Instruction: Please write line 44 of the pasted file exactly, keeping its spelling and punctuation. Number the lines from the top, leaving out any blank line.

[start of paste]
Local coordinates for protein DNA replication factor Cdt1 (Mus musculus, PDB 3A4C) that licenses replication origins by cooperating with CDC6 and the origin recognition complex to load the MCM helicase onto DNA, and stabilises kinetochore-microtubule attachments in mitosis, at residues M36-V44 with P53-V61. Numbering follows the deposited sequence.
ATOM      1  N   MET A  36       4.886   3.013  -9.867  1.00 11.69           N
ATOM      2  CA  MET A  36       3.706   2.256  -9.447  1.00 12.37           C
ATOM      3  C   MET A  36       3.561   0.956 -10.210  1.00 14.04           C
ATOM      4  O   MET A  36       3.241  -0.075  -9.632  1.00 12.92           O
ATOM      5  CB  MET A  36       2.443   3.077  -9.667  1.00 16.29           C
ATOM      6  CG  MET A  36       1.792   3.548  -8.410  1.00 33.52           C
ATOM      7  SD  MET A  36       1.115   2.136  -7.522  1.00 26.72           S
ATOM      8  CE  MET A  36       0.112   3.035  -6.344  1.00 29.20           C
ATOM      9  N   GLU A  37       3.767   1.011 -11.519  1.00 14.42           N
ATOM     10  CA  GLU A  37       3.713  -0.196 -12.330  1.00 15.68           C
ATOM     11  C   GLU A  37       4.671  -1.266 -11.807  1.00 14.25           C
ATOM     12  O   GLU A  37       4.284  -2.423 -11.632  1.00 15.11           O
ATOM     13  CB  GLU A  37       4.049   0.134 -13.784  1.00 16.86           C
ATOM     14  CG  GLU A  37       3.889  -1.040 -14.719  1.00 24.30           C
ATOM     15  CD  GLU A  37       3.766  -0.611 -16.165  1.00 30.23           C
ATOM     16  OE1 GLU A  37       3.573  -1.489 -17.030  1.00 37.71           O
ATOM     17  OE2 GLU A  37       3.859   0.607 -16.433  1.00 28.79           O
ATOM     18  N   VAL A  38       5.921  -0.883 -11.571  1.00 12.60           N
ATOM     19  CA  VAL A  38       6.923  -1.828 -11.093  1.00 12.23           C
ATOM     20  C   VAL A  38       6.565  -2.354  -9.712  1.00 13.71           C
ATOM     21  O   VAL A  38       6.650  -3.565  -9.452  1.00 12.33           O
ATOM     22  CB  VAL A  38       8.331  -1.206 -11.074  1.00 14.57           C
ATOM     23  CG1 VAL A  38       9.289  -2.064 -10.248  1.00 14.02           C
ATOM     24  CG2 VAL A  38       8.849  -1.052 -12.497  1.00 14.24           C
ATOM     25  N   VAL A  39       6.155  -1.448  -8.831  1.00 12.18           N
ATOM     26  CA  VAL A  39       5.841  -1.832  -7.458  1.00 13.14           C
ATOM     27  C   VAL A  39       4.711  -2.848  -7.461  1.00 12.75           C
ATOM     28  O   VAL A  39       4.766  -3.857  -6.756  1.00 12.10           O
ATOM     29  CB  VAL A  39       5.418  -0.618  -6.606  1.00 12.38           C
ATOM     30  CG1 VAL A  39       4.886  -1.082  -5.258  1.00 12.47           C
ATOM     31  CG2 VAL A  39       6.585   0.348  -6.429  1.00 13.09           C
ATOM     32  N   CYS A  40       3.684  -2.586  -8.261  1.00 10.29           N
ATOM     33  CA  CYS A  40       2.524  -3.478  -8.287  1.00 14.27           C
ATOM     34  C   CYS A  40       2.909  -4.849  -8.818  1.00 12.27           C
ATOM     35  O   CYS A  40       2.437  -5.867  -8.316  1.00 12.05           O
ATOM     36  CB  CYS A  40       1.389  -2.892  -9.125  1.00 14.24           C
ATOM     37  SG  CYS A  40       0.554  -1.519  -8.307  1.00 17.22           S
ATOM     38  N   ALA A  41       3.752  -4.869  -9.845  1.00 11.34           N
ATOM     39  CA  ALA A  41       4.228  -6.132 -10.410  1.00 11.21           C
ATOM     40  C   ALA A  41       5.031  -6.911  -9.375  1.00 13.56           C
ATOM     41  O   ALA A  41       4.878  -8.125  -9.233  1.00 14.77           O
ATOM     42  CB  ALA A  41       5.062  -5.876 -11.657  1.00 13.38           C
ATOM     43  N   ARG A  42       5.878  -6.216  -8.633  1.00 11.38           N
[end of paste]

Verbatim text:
ATOM     43  N   ARG A  42       5.878  -6.216  -8.633  1.00 11.38           N